Eleanor "Nell" Gwyn was a long-time mistress of King Charles II of England. Called "pretty, witty Nell" by Samuel Pepys, she has been regarded as a living embodiment of the spirit of Restoration England and has come to be considered a folk heroine, with a story echoing the rags-to-royalty tale of...

 and her renowned bedchamber. It had been known by her name itself for some time.


There are several sporting facilities in Shifnal, including the Idsall Sports Centre, which is attached to Idsall School
Idsall School
Idsall School is a comprehensive secondary school with Sports College status located in the small town of Shifnal in Shropshire, England. Idsall has its own Sixth Form Centre, which offers a range of A Level subjects.-The House Cup:...

; the school, in the past, receiving a number of prominent football celebrities from the nearby FA School of Excellence
The Football Association
The Football Association, also known as simply The FA, is the governing body of football in England, and the Crown Dependencies of Jersey, Guernsey and the Isle of Man. It was formed in 1863, and is the oldest national football association...

 at Lilleshall
Lilleshall is a village in Shropshire, England.It lies between the towns of Telford and Newport, on the A518, in the Telford and Wrekin borough and the Wrekin constituency....


The town is also home to sporting clubs which play sports including:
  • ice hockey
  • rugby
  • football
  • tennis
  • cricket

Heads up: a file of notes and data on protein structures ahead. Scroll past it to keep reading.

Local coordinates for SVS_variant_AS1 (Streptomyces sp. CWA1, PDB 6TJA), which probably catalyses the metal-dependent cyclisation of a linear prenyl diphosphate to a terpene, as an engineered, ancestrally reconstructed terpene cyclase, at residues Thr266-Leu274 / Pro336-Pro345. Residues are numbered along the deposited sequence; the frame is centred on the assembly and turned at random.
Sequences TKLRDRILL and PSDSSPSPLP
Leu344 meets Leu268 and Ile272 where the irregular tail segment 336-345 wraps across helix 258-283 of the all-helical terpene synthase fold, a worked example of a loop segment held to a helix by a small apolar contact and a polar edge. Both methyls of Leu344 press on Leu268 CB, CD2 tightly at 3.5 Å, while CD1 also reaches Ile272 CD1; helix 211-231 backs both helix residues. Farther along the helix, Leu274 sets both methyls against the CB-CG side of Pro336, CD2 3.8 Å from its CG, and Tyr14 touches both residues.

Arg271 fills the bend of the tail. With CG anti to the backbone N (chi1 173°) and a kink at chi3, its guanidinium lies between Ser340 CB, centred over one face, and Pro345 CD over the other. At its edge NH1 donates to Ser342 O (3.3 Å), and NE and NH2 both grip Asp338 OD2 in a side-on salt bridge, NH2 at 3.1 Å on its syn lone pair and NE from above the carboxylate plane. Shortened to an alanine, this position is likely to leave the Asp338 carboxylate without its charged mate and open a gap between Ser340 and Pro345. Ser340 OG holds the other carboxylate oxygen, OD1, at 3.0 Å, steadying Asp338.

The town is also a stronghold for supporters of Wolverhampton Wanderers with a bus travelling to all Wolves away games picking up at Shifnal, see

Shifnal Town F.C.
Shifnal Town F.C.
Shifnal Town F.C. is a football club based in Shifnal, Shropshire, England. They have reached the 4th round of the FA Vase three times in their history...

 currently has a place in the West Midlands (Regional) League, whilst Shifnal United are in the lower Shropshire County Premier Football League
Shropshire County Premier Football League
The Shropshire County Premier Football League is an English association football league based in the county of Shropshire...

. There are also teams for younger players: Shifnal Town Europeans Junior Football Club and Shifnal Harriers, who split from Shifnal Europeans in 2007 and play in the Telford Combination.

Shifnal was formerly home to a squash club and swimming pool for 35 years, but this has since closed, and following its demolition has been replaced with a housing development.

External links